Just days ago, a bus driver was caught on video texting for six minutes before crashing into a sports utility vehicle that had stopped in traffic. The driver of the SUV suffered neck injuries, but luckily no one was killed due to the bus driver’s negligence. Caught Texting Video
Had it been a motorcycle the bus plowed into, the results might have been far more deadly. This is just one example of the inherent dangers motorcyclists face every day on the road – the danger of other motorists.
"The most common type of collision occurs when a driver makes a left turn in an intersection directly in front of a oncoming motorcyclist. Afterwards, they usually say they never even saw the bike," said Motorcycle Safety Foundation (MSF) President Tim Buche. "This is why it is so important for drivers to remember to expect to see motorcyclists on the roadway no matter what time of year."
Drivers have plenty of distractions, but many of these are within their power to control, like fiddling with the radio, applying make-up, eating, talking on cell phones, checking text messages, or worse yet, sending text messages while driving. In fact, according to the February 2008 issue of Brain Research, even if a driver uses a hands-free cell phone, there’s a 37 percent drop in activity in the region of the brain used for navigation.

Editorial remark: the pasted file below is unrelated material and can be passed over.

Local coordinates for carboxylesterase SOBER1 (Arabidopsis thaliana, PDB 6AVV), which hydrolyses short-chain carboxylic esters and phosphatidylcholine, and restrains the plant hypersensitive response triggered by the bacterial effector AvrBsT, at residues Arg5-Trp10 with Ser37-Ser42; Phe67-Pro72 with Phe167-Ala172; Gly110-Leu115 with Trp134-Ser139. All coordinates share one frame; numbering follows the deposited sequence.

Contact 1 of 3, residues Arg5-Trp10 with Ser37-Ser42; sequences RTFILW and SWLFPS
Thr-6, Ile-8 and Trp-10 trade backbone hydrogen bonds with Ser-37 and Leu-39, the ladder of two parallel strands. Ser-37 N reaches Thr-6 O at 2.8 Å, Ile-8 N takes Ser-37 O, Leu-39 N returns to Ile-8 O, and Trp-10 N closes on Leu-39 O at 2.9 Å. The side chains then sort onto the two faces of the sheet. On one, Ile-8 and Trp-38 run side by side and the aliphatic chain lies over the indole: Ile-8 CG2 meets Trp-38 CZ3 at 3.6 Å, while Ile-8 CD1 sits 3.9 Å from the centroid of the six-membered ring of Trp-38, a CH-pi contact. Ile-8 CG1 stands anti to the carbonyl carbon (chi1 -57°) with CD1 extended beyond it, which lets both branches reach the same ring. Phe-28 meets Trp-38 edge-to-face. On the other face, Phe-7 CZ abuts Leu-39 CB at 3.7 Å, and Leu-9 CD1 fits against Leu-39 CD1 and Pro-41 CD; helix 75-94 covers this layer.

May is Motorcycle Awareness Month and sharing the roadway is where motorist awareness starts. The MSF urges all car, bus, truck, and other motor vehicle drivers to follow the key safety messages listed below:
MSF’s 5 Key Messages for Drivers
1. Look for Motorcyclists – Use your eyes and mirrors to see what’s around, and check the blind spots when you’re changing lanes or turning at intersections. Look, and look again.
2. Focus on Driving – Hang up the phone, put down the MP3 player, settle the passengers, and drive. And NO texting.
3. Use Your Turn Signals – Signal your intentions for everyone’s safety.
4. Give Two-Wheelers Some Room – Don’t tailgate or pass too closely.
5. Take Your Time – Nothing is as important as the safety of your loved ones, yourself, and the others with whom you share the road.
For additional safety tips, video instruction, and other resources to help car, truck, and bus drivers learn how to safely interact with motorcyclists on the nation’s streets and highways, visit forcardrivers.com, a website launched by the MSF in 2008.
Since 1973, the Motorcycle Safety Foundation has set internationally recognized standards that promote the safety of motorcyclists with rider education courses, operator licensing tests, and public information programs. The MSF works with the federal government, state agencies, the military, and others to offer training for all skill levels so riders can enjoy a lifetime of safe, responsible motorcycling.